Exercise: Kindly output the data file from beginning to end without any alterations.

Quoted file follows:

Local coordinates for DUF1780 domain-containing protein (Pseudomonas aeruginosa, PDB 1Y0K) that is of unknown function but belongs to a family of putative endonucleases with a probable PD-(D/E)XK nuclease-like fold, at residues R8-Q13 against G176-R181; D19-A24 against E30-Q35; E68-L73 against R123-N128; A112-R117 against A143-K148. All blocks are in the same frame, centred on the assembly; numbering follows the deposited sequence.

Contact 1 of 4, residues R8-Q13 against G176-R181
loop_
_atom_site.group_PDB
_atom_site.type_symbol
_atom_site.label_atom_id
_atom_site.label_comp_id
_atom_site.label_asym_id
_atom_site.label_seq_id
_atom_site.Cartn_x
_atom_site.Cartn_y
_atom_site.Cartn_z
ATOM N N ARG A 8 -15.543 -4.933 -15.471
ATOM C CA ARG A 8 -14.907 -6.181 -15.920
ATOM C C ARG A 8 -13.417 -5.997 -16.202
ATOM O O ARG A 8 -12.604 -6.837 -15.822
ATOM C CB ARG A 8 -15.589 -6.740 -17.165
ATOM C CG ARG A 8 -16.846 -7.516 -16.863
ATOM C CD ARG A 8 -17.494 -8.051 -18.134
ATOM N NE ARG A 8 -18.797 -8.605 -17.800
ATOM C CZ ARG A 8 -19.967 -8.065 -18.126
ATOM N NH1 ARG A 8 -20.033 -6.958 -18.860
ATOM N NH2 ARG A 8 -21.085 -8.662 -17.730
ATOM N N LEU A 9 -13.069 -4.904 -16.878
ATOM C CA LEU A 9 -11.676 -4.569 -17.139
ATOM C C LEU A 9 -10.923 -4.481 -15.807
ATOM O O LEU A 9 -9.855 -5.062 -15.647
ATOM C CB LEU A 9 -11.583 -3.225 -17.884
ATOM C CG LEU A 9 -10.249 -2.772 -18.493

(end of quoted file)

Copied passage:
Local coordinates for DUF1780 domain-containing protein (Pseudomonas aeruginosa, PDB 1Y0K) that is of unknown function but belongs to a family of putative endonucleases with a probable PD-(D/E)XK nuclease-like fold, at residues R8-Q13 against G176-R181; D19-A24 against E30-Q35; E68-L73 against R123-N128; A112-R117 against A143-K148. All blocks are in the same frame, centred on the assembly; numbering follows the deposited sequence.

Contact 1 of 4, residues R8-Q13 against G176-R181
loop_
_atom_site.group_PDB
_atom_site.type_symbol
_atom_site.label_atom_id
_atom_site.label_comp_id
_atom_site.label_asym_id
_atom_site.label_seq_id
_atom_site.Cartn_x
_atom_site.Cartn_y
_atom_site.Cartn_z
ATOM N N ARG A 8 -15.543 -4.933 -15.471
ATOM C CA ARG A 8 -14.907 -6.181 -15.920
ATOM C C ARG A 8 -13.417 -5.997 -16.202
ATOM O O ARG A 8 -12.604 -6.837 -15.822
ATOM C CB ARG A 8 -15.589 -6.740 -17.165
ATOM C CG ARG A 8 -16.846 -7.516 -16.863
ATOM C CD ARG A 8 -17.494 -8.051 -18.134
ATOM N NE ARG A 8 -18.797 -8.605 -17.800
ATOM C CZ ARG A 8 -19.967 -8.065 -18.126
ATOM N NH1 ARG A 8 -20.033 -6.958 -18.860
ATOM N NH2 ARG A 8 -21.085 -8.662 -17.730
ATOM N N LEU A 9 -13.069 -4.904 -16.878
ATOM C CA LEU A 9 -11.676 -4.569 -17.139
ATOM C C LEU A 9 -10.923 -4.481 -15.807
ATOM O O LEU A 9 -9.855 -5.062 -15.647
ATOM C CB LEU A 9 -11.583 -3.225 -17.884
ATOM C CG LEU A 9 -10.249 -2.772 -18.493